100 years since Cavell’s final journey home to Norfolk
The 100th anniversary of Edith Cavell’s final journey home to Norfolk will be marked by two poignant services later this month.
The brave Norfolk nurse helped more than 200 soldiers escape from occupied Belgium during the First World War and for this she paid the ultimate price and was executed by the Germans on October 12 1915.
Her body was returned to the UK after the war and a memorial service was held at Westminster Abbey in London on May 15 1919, the same day her body was taken from the capital to Norwich by train and buried at Norwich Cathedral.
A century on, Nurse Cavell’s final journey will be remembered on Wednesday 15 May with a midday service at Westminster Abbey followed by a 6.30pm service of commemoration at Norwich Cathedral.
The Dean of Norwich, the Very Revd Jane Hedges, will preach at the Westminster Abbey service which will also celebrate the life of Florence Nightingale.
Later in the day, the Dean of Westminster, the Very Revd Dr John Hall, will preach at the Norwich Cathedral service, part of which will take place beside Nurse Cavell’s grave.
All are welcome to attend the service at Norwich Cathedral.
The Dean of Norwich, the Very Revd Jane Hedges, said: “May 15 this year gives us the opportunity to commemorate the 100th anniversary of Edith being laid to rest in her beloved Norfolk and we are delighted to be doing this in partnership with Westminster Abbey; remaking the journey by rail that was made with her body 100 years ago.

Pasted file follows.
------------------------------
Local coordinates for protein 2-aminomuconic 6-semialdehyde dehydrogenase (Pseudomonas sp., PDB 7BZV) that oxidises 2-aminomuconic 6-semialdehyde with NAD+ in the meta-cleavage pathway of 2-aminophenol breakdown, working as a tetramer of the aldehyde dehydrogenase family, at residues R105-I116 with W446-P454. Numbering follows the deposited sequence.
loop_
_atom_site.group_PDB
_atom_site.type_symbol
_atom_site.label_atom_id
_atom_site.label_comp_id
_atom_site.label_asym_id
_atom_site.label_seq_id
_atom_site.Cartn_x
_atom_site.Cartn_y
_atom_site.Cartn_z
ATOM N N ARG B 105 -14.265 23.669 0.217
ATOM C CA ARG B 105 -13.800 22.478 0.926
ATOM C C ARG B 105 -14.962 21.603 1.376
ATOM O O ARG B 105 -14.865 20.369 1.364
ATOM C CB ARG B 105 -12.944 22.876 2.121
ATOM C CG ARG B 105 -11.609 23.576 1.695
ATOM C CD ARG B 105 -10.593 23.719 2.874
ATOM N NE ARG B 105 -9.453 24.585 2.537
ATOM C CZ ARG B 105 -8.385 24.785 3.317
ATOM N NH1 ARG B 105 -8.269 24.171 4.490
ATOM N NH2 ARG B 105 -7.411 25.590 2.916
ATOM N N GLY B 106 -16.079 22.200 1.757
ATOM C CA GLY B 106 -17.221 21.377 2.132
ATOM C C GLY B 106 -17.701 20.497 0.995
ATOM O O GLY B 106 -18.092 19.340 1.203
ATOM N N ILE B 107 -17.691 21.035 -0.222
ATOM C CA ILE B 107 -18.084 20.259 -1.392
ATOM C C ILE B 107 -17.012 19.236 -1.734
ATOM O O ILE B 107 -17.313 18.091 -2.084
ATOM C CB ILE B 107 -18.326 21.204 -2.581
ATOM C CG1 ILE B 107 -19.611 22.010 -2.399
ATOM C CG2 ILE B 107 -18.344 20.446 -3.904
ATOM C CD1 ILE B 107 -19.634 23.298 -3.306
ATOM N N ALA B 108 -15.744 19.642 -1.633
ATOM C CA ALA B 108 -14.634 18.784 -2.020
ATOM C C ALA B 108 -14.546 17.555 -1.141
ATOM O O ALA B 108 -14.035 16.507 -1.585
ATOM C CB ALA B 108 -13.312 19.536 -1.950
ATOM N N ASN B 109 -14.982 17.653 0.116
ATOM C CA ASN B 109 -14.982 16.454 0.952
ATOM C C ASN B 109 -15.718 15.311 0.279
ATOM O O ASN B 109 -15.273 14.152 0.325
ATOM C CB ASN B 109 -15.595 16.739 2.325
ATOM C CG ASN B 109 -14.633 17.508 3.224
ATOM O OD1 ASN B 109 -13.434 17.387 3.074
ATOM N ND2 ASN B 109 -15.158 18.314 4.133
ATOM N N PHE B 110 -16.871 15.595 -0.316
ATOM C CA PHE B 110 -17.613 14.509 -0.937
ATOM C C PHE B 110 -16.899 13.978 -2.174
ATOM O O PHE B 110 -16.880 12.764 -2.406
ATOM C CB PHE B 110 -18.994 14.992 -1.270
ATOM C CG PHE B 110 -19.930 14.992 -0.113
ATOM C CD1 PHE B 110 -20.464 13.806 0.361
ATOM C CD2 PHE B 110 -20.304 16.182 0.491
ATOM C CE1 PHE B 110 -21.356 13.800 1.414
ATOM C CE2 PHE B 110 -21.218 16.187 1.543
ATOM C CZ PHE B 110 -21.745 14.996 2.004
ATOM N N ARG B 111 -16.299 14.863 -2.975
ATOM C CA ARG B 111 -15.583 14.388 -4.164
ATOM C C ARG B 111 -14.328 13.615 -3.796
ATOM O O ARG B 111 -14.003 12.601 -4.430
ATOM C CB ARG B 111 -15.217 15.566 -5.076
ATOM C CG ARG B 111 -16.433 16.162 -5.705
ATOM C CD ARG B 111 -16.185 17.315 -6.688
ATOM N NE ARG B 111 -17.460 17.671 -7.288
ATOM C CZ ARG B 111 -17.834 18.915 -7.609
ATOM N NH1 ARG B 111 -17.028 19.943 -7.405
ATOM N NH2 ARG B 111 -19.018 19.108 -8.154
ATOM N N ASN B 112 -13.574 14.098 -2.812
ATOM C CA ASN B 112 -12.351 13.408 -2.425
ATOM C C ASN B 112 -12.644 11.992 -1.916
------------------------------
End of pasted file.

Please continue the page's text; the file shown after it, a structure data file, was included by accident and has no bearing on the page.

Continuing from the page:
We hope that many people will gather in the Cathedral at 6.30pm on May 15 for the service which will conclude with a gathering at Edith’s grave, as we remember with thanksgiving this remarkable woman who is an inspiration to us all.”
Nurse Cavell, who was born in Swardeston in 1865, nursed soldiers from both sides of the conflict in occupied Belgium during the First World War.
She was head matron of Belgium’s first nurse training school in Brussels and for nine months she worked with the Belgian and French resistance to shelter more than 200 soldiers from the German occupying forces, helping the soldiers escape to neutral Holland.
But she was betrayed, arrested, and ultimately executed by a German firing squad at 7am on Tuesday 12 October 1915 at the Tir National.
On the night before her death, she famously said: "Standing as I do in view of God and eternity, I realise that patriotism is not enough. I must have no hatred or bitterness towards anyone."
Nurse Cavell’s words are echoed on her grave which was restored with a new headstone and ledger as part of a series of commemorative events marking the 100th anniversary of Nurse Cavell’s death. Every October a memorial service takes place next to her final resting place.
Photo of the Edith Cavell memorial outside the Cathedral by Paul Hurst
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